Here in South Florida, and really Florida in general, modern urban development has become dependent on the “village”. This concept of a pre-planned town center containing a smattering of shops, restaurants and maybe a theater or concert venue. In theory this sounds like a great idea, until you see identical copies sprout up in every town, the concept starts to grow stagnant, with all the personality of a spaghetti western set.
The problem with these villages is that the spontaneity that the great town centers all share from years and years of growth and change is lost. Every so often though, a restaurant rises above its pre-fab surroundings to deliver a truly interesting and delicious experience. The people behind Sushi Samba opened up Sugarcane Raw Bar, installed a menu that plucks the best dishes from Asia, the Caribbean and Mediterranean Europe, and seem to have broken the mold of lackluster eats that most villages offer.
Chef Timon Balloo (I’m going to take the high road here and avoid any Disney references), of Chinese and Trinidadian descent, showcases his wealth of experience and deep love for food in Sugarcane’s globetrotting menu. This was immediately clear in my cocktail, the Leche de Tigre, with coconut milk, yuzu, Kappa Pisco, simple syrup and cilantro. A mango purée and prosecco concoction joined the yuzu party with an added splash of Domaine de Canton, a French ginger liquor, fortified with eaux de vie and cognac.
The menu at Sugarcane has a lot to absorb, with eight sections of tempting dishes to choose from. I homed in on the Crudo area and sprang for the scallop with apple, black truffle, lime and jalapeño as well as the akaushi beef carpaccio, sprinkled with pickled mushrooms and truffle ponzu. The dishes were a perfect compliment to each other, the scallop dish providing a shock of acidity, while the carpaccio brought things down to earth with grassy flavors in the beef and mushrooms.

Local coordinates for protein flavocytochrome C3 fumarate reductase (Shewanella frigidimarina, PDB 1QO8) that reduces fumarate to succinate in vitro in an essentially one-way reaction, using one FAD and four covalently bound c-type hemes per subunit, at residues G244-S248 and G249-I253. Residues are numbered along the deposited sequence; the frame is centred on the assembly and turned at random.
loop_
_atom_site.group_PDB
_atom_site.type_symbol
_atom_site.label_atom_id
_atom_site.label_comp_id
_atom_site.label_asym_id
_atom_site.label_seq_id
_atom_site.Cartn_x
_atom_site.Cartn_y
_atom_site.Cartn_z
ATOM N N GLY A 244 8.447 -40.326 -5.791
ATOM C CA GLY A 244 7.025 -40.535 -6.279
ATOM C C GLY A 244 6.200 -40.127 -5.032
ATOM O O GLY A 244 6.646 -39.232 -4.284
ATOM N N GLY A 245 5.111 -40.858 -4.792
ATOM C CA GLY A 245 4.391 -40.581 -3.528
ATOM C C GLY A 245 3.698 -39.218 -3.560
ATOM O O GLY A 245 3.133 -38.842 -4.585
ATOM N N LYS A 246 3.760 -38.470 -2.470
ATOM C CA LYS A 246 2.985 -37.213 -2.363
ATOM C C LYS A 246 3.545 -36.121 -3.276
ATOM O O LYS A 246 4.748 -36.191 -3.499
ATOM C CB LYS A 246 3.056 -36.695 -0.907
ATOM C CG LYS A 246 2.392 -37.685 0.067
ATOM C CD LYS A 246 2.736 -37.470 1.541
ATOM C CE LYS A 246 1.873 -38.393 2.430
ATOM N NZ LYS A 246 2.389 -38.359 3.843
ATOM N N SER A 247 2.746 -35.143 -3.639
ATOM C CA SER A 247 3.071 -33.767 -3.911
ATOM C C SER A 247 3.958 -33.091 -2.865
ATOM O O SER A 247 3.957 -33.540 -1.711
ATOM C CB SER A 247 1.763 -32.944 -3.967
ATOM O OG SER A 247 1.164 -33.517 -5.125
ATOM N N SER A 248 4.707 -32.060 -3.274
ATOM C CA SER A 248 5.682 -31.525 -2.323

My wife chose a winner of her own, a roasted kale and peach salad with fourme d’ambert cheese, walnuts and fennel. I’m not usually one to jump for kale dishes, but Chef Balloo has this dish locked with perfect seasoning and a satisfying crunch that had me inhaling the crispy greens like shrimp chips.
We sampled simple goat cheese croquettes with membrillo marmalade. Fried cheese with fruit spread is a no brainer and these little orbs served as a nice segue to the heavier dishes that followed.
I’m talking about this masterpiece, the name of which made it an insta-order for me…duck & waffle, uh yes please. The fluffy waffle gets topped with duck leg confit and is then draped with startlingly bright fried duck egg. A mustard maple sauce added a sweet component to offset the richness of the duck and egg combo. Once pieced, the yolk creates a slurry with the syrup that is quickly absorbed into the waffle below, allowing the flavors to be enjoyed in perfect balance.
The bone marrow was another unanimous choice for my wife and I. A hearty veal cheek marmalade crowned each of the substantial leg bones. Another winner, this delivered a tongue coating flavor that satisfied our craving for meat.
In between dishes, we happily noshed on a bowl of fried pig ears with BBQ spice. An unexpected favorite of my wife, these were packed up and brought home to continue the snacking session later that evening.
I can always tell when I’ve found a great place, because my wife will suggest dessert, even after a procession of dishes like this. Of the half-dozen sweets on offer, the lemon pot de creme was the most enticing with its blueberry compote and brûléed peak.
The menu is so chock full of foodie buzzwords it can be difficult to cull down your choices. A few we had to pass on included pan seared foie gras, crispy pork belly, wagyu sliders with quail egg, five spice & honey spare ribs, rabbit paella, beef tongue carpaccio and that’s only a few. Sugarcane thoroughly impressed, more with impeccable execution than trendy ingredients. The Samba group landed a great talent in Chef Balloo, who has elevated my opinion of what can be accomplished in the manufactured “village” setting.